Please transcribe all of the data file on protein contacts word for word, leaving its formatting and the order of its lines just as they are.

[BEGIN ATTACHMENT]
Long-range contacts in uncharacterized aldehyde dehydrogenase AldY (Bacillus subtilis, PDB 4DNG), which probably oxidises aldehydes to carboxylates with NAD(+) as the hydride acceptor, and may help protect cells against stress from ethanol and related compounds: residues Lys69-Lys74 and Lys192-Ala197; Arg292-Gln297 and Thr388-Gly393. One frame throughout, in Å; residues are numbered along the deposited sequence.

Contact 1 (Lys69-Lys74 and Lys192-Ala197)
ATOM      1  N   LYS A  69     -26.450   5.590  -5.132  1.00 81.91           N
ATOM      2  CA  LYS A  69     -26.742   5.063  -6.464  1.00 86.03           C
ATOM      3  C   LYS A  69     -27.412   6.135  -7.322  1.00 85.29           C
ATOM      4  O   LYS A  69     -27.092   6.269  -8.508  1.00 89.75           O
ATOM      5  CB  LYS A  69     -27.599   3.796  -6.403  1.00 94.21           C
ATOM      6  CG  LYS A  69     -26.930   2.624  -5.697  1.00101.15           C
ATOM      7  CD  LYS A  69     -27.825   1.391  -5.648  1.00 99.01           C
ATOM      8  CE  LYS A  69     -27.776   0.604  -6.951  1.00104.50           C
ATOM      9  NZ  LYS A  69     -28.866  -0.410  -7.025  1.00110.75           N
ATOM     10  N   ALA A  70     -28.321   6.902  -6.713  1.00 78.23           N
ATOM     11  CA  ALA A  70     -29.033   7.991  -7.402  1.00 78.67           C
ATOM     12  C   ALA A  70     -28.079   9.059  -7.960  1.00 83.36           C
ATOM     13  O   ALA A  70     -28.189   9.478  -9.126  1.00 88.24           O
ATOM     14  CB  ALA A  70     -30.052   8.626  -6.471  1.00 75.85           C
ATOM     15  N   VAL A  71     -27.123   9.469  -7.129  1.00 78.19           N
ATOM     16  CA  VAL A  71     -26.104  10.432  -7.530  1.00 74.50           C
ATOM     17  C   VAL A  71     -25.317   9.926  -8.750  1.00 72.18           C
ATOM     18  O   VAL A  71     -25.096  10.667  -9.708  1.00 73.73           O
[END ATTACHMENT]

Long-range contacts in uncharacterized aldehyde dehydrogenase AldY (Bacillus subtilis, PDB 4DNG), which probably oxidises aldehydes to carboxylates with NAD(+) as the hydride acceptor, and may help protect cells against stress from ethanol and related compounds: residues Lys69-Lys74 and Lys192-Ala197; Arg292-Gln297 and Thr388-Gly393. One frame throughout, in Å; residues are numbered along the deposited sequence.

Contact 1 (Lys69-Lys74 and Lys192-Ala197)
ATOM      1  N   LYS A  69     -26.450   5.590  -5.132  1.00 81.91           N
ATOM      2  CA  LYS A  69     -26.742   5.063  -6.464  1.00 86.03           C
ATOM      3  C   LYS A  69     -27.412   6.135  -7.322  1.00 85.29           C
ATOM      4  O   LYS A  69     -27.092   6.269  -8.508  1.00 89.75           O
ATOM      5  CB  LYS A  69     -27.599   3.796  -6.403  1.00 94.21           C
ATOM      6  CG  LYS A  69     -26.930   2.624  -5.697  1.00101.15           C
ATOM      7  CD  LYS A  69     -27.825   1.391  -5.648  1.00 99.01           C
ATOM      8  CE  LYS A  69     -27.776   0.604  -6.951  1.00104.50           C
ATOM      9  NZ  LYS A  69     -28.866  -0.410  -7.025  1.00110.75           N
ATOM     10  N   ALA A  70     -28.321   6.902  -6.713  1.00 78.23           N
ATOM     11  CA  ALA A  70     -29.033   7.991  -7.402  1.00 78.67           C
ATOM     12  C   ALA A  70     -28.079   9.059  -7.960  1.00 83.36           C
ATOM     13  O   ALA A  70     -28.189   9.478  -9.126  1.00 88.24           O
ATOM     14  CB  ALA A  70     -30.052   8.626  -6.471  1.00 75.85           C
ATOM     15  N   VAL A  71     -27.123   9.469  -7.129  1.00 78.19           N
ATOM     16  CA  VAL A  71     -26.104  10.432  -7.530  1.00 74.50           C
ATOM     17  C   VAL A  71     -25.317   9.926  -8.750  1.00 72.18           C
ATOM     18  O   VAL A  71     -25.096  10.667  -9.708  1.00 73.73           O